University of Wisconsin Madison College of Engineering
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Brian Mogen.

Brian Mogen has been doing research on campus his entire college career. The son of two PhD researchers, Brian quickly found research opportunities as soon as he arrived on campus. “I sent out an E-mail to a bunch of professors saying, ‘I don’t really have any experience, but I want to learn and volunteer,’” says Mogen. “I just tried to show that I was interested and dedicated.”

Mogen has found research opportunities at several different labs on campus. Since his freshman year, he has worked with Biomedical Engineering Associate Professor Justin Williams in his Neural Interface Technology, Research and Optimization (NITRO) Laboratory. In the NITRO Lab, Mogen has participated in groundbreaking and unique research. “I’m doing research with neurons and their responses to direct current electricity,” he says. “As far as I know, I’m the only person doing this type of research in the country.”

In addition to his research with Williams, Mogen also works with several other labs on campus. He is currently working with Anatomy Assistant Professor Erik Dent, Comparative Biosciences Associate Professor Stephen Johnson and Anatomy Associate Professor Tim Gomez on various projects. Mogen’s research in these labs has spanned a wide range of interests but have all been focused in the field of microfluidics: dealing with the flow and manipulation of fluids at a very small scale. “I like working with microfluidics because it is such an interesting field of science,” he says. “It can be applied to a lot of different fields, and it is starting to become very important in cellular research.”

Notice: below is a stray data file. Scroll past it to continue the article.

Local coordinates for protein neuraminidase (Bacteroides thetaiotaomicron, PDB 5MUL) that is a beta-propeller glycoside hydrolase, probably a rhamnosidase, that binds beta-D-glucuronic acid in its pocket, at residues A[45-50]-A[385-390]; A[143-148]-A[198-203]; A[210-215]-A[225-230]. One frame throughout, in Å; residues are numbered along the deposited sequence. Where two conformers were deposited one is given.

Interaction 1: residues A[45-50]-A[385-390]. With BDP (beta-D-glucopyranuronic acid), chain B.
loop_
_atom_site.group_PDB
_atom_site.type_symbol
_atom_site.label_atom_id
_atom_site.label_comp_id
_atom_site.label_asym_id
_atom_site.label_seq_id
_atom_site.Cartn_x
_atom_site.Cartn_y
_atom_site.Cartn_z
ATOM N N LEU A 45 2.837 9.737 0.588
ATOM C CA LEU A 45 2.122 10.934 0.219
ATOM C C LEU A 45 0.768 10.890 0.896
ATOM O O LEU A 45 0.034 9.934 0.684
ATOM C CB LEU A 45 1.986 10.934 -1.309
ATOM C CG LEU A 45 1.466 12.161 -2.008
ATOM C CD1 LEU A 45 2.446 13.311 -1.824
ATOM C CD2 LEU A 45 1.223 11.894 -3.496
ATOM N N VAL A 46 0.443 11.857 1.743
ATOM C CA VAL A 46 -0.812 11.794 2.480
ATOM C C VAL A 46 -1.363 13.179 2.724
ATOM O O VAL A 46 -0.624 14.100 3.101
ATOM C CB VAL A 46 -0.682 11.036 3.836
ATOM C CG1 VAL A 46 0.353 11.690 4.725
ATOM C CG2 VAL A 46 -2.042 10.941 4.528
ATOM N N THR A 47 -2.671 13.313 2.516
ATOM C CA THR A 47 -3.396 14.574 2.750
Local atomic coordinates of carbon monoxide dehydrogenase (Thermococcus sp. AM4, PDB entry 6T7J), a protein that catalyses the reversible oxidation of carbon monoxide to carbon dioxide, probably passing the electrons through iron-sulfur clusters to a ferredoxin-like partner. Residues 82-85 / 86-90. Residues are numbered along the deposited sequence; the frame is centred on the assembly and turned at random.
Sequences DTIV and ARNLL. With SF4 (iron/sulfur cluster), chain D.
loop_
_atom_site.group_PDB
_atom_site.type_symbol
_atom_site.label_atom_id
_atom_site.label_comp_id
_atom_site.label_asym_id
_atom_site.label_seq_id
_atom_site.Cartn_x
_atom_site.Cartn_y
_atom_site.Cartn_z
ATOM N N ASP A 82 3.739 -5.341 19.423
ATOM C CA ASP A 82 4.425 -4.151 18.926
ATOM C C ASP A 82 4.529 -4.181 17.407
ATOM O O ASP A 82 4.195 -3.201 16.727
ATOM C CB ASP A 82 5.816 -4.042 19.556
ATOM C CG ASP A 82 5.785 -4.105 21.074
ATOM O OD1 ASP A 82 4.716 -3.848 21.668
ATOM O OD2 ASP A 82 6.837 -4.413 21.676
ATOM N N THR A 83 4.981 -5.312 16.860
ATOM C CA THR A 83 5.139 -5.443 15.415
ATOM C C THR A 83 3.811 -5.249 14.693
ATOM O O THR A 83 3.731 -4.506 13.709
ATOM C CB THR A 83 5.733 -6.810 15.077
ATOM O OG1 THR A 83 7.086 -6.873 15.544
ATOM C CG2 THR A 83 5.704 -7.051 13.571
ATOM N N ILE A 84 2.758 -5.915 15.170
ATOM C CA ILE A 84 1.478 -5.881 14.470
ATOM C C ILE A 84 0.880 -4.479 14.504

The experience Mogen has gained in the lab, however, goes far beyond neurons and electric currents. “The real world experience has been invaluable. I’ve had the opportunity to write and publish papers and give presentations to a lot of important researchers,” says Brian.

Mogen recently traveled to the Pittsburg, Pennsylvania, to attend and present at the 2009 Biomedical Engineering Society annual meeting. “The networking opportunities are fantastic, and I’m learning things you can’t teach in a classroom,” he says. “I’m really lucky to have this opportunity as an undergraduate.”

He has been working in the NITRO Lab with Williams for the past four years. “It’s really interesting to be in a lab as long as, or longer than, some of the graduate students,” says Mogen. “It kind of removes that notion that your TA’s and teachers are big scary people. We all have a lot of respect for each other.”

With all of his experience, Mogen is full of advice for students looking to get into a research group. “Find a group that you’re actually interested in because it will make the work so much more worthwhile,” he says. “And be willing to work for free … at least at first.”